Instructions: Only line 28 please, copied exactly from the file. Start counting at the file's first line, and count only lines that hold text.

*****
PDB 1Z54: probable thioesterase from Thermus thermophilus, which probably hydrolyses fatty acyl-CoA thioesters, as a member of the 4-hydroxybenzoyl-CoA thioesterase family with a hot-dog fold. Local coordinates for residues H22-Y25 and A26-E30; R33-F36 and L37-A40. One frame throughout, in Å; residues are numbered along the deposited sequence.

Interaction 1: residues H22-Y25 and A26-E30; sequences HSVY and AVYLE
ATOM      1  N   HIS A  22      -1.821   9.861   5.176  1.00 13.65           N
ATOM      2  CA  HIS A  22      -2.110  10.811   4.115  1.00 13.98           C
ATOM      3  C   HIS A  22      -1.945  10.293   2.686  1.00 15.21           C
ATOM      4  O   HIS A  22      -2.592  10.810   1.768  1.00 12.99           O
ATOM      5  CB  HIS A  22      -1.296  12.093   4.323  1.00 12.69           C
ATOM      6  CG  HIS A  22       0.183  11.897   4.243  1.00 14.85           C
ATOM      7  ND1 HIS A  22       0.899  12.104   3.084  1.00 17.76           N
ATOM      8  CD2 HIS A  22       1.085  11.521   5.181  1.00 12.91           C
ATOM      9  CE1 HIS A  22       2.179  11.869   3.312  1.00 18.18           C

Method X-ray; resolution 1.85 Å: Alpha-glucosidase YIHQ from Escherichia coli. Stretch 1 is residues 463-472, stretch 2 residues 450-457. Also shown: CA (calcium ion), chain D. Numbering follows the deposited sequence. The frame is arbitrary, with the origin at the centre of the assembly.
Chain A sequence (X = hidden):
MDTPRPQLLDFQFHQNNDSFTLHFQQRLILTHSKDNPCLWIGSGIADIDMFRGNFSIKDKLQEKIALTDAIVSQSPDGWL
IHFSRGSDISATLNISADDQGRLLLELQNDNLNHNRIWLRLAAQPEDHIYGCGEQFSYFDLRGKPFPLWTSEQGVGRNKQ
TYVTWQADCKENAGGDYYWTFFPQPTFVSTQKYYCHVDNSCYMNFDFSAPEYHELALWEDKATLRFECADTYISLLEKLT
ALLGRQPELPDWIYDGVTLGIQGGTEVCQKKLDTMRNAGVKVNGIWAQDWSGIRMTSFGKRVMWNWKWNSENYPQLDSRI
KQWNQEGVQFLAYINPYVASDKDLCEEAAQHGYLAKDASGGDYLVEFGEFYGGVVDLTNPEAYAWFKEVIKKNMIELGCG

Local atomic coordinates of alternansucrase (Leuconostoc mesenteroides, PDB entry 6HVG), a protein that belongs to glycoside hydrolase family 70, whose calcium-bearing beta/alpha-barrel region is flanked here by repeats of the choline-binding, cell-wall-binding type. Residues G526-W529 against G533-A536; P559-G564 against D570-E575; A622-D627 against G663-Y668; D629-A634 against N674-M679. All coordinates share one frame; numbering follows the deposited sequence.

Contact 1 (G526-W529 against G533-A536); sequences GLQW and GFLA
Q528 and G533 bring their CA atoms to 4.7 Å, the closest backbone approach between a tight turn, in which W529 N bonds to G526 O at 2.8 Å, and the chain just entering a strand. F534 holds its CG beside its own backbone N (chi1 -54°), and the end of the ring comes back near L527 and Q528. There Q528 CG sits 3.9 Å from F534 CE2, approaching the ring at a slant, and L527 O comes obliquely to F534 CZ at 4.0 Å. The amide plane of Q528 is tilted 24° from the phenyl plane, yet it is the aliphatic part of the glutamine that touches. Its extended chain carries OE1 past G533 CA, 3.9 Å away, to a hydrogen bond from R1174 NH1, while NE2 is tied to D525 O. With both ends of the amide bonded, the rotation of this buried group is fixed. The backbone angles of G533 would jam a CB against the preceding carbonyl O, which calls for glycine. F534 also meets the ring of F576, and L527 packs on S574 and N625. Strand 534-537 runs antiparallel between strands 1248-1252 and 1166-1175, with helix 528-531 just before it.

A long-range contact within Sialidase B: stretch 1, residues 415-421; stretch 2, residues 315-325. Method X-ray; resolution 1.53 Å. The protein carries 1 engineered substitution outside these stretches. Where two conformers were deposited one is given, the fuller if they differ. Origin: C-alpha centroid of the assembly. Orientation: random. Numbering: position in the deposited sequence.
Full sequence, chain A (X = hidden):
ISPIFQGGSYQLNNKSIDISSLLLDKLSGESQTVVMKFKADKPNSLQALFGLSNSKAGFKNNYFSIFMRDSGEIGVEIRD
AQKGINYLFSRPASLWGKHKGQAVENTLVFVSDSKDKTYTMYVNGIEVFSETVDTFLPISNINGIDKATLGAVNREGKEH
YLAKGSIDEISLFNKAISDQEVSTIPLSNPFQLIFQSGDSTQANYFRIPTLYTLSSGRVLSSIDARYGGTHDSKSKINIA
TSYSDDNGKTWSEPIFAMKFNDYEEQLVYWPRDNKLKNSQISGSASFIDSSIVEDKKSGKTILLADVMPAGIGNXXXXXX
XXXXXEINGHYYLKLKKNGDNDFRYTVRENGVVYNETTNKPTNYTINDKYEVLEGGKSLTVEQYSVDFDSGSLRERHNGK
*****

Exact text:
XXXXXEINGHYYLKLKKNGDNDFRYTVRENGVVYNETTNKPTNYTINDKYEVLEGGKSLTVEQYSVDFDSGSLRERHNGK